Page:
The One?

The Garage

Long term diaries

Dream-spec M140i enters the garage

WERE NOTHING if not greedy here at MOTOR.

Our latest long-termer is one of 60 BMW M140i Performance Editions produced for Australia only. In fact, its even rarer than that, as 1ID-7CK is one of just 15 manual M140i PEs so if youre waiting to buy one, sorry, were not quite done with it yet.

In our defence, having rambled on at length about the M140i/M240is need for a limited-slip diff (and their M135i/M235i predecessors), when BMW answers our pleas is it any wonder we have our hands up for an extended test? Thats right, in addition to the plethora of M Performance parts liberally scattered about the M140i PEs interior and exterior, the 15 manuals receive a mechanical LSD as standard.

The 45 automatic PEs miss out on this upgrade but still benefit from 19-inch alloys, a performance exhaust, carbon fibre mirror covers and a black grille, rear fins and spoiler to differentiate it from its standard sibling. Inside it adds an Alcantara steering wheel, cloth/ Alcantara sports seats (leather W optional), splashes of carbon fibre trim, LED door sills and aluminium pedals for a sporty look.

It continues BMWs Australia-only initiatives which have included the bargain-priced, de-specced Pure series thats encompassed everything from M2 to M5. In the words of BMW Australias CEO Marc Werner: [The M140i] is a car with a strong enthusiast following. This Performance Edition builds further on these strengths and its limited production status creates a halo effect for the 1 Series range.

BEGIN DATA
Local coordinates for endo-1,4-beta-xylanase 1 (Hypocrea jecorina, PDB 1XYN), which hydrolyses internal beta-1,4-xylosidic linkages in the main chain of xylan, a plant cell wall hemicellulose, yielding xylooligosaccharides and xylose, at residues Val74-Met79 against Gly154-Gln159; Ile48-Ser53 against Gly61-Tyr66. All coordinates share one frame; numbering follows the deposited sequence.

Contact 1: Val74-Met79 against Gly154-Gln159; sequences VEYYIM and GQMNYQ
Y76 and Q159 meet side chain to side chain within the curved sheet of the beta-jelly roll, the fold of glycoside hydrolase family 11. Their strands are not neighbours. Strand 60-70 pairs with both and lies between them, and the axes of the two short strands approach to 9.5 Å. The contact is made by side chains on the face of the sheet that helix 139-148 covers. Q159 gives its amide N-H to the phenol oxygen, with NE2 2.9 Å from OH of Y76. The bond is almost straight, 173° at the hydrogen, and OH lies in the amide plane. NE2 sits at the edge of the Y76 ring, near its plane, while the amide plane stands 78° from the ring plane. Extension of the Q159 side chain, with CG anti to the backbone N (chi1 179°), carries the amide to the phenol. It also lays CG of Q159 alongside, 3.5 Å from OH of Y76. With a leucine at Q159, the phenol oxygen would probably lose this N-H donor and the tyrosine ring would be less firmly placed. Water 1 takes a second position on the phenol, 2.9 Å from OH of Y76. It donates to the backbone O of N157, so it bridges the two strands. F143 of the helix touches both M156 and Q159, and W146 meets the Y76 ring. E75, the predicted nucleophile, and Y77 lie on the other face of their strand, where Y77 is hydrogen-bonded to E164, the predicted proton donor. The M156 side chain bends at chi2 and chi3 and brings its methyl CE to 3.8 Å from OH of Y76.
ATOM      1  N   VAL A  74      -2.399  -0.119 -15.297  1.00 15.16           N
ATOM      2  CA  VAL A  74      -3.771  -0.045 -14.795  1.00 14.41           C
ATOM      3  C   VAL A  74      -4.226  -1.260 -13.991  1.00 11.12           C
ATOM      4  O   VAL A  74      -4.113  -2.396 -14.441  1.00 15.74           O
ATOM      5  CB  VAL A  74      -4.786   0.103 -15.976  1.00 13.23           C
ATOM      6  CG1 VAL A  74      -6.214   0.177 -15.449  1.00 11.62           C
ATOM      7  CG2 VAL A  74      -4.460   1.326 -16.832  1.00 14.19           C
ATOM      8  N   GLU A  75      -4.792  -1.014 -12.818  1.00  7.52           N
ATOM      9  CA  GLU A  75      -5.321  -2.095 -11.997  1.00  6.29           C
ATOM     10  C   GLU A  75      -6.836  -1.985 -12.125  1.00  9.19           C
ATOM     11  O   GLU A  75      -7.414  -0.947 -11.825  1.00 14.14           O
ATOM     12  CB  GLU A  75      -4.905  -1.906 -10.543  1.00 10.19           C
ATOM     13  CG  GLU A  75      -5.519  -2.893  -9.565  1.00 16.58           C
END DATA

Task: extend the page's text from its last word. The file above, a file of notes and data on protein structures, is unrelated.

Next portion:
Each car is identified by a 1 of 60 build plaque and costs $71,900 before on-roads, a premium of $7000 over a regular M140i. You could build your own Performance Edition from BMWs extensive M Performance Parts range, however buying each part individually would leave you with a bill for around $20,000 the wheels and tyres alone are $6594, the diff another $4730 (plus fitting).

Being based on the new M140i means the Performance Edition packs the latest B58 3.0-litre turbocharged inline-six developing 250kW/500Nm. This cuts the 0-100km/h claim to a brisk 4.6sec in eight-speed auto guise, the manual adding an extra 0.2sec according to BMW well be putting that to the test in due course.

There are plenty of other questions that need answering. The Performance Edition comes standard with 19-inch wheels shod with Pirelli P Zero run-flat tyres, however each buyer also receives the standard 18s and Michelin Pilot Super Sports, so well be doing plenty of kilometres on both sets of tyres to discover which is the better rubber.


In the face of supercar-fast hatch rivals, is the M140s rear-drive USP enough to entice?

Likewise, is the limited-slip diff the final piece of the M140is dynamic puzzle that lifts it from excellent to exemplary? We already have a standard M140i booked in for a back-to-back evaluation. The same test should answer the question of six-speed manual vs eight-speed auto. Finally, in the face of German premium rivals that are lowering hot hatch acceleration times to supercar levels, is the M140is rear-drive USP a big enough carrot to entice keen drivers? We have four months (and two sets of tyres) to find out. SN